WASHINGTON - Women and minority men are more likely than white
men to delay seeking treatment for AIDS, and they tend to
receive less effective care for the deadly disease, according
to a new study.
Researchers from UC-San Francisco and Johns Hopkins University
in Baltimore found that a larger proportion of women and
minorities than white men sought treatment for HIV, the virus
that causes AIDS, after their immune system had already broken
Dr. Paul Volberding, professor of medicine at UC-San Francisco,
said poorer patients tended to put off treatment to avoid early
medical costs until they began experiencing symptoms.
Women and minorities infected with HIV are generally poorer
than infected white men.
"Early in the disease, there's almost no physical change to the
body," Volberding said. "Patients mistakenly believe that just
because they seem healthy, they don't need to be treated right
According to the study, released Wednesday, 36 percent of
women, 42 percent of blacks and 43 percent of Latinos waited
until their T-cell counts had dipped below 500 to seek
treatment, while only 27 percent of white men waited that long.
T-cells are white blood cells that protect the body against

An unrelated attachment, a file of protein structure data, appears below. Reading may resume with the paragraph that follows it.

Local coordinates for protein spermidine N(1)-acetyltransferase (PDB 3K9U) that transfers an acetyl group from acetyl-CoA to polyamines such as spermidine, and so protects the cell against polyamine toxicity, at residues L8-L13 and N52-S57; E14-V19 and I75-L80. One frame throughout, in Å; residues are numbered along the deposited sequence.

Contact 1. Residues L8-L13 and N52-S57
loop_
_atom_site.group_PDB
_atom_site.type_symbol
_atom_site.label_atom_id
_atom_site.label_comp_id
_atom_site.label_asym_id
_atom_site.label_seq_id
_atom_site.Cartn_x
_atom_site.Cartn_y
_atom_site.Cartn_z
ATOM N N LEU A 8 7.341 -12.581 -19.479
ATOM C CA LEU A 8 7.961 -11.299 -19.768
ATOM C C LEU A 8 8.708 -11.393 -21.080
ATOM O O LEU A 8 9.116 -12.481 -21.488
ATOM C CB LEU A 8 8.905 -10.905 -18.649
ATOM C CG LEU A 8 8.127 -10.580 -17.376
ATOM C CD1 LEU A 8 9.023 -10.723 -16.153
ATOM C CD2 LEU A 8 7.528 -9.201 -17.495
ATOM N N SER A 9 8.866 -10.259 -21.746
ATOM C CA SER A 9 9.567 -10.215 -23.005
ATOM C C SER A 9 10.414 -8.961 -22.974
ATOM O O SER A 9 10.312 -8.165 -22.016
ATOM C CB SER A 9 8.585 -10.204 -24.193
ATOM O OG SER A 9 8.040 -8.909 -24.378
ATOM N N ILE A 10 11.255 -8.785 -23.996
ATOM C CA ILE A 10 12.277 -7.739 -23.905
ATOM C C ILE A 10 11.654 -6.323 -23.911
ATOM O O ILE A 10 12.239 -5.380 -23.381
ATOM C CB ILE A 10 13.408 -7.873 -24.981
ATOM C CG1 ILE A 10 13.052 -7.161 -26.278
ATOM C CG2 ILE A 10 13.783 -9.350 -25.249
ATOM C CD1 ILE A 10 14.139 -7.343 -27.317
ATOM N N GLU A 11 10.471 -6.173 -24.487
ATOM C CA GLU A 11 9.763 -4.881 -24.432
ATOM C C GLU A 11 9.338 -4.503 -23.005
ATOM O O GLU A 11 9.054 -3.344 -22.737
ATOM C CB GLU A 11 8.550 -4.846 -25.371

The U.S. Department of Health and Human Services recommends
treating AIDS patients before their T-cell count dips below
500, but many of the patients who delayed treatment had T-cells
below the recommended level. Healthy people have more than
1,000 T-cells per 1 milliliter of blood.
The study did not examine the causes for the disparity, but
researchers suggested that economics probably played a large
role in the difference in the quality of AIDS treatment that
In order to slow the breakdown of the immune system, Volberding
said a patient should seek treatment immediately after being
diagnosed with HIV.
The study also found that 76 percent of women, 68 percent of
blacks and 65 percent of Hispanics infected with HIV sought
care from physicians who did not specialize in AIDS treatment,
compared with 54 percent of white men who did.
John Bartlett, chief of infectious diseases at the Johns
Hopkins medical school, said physicians with little experience
in AIDS treatment tended to offer their patients "second-best"
The Health and Human Services Department recommends fighting
HIV with at least three different types of medicine to slow the
virus in its attack of the immune system. But some doctors in
the survey said they had prescribed only one.
"The disparity in the treatment of HIV, especially for
particular populations, signals an urgent need to educate
physicians and patients more aggressively," Volberding said.
Volberding said delayed treatment could lead to earlier death
because the disease became harder to treat once it developed
into full-blown AIDS and the immune system started breaking
down. There is no cure for AIDS.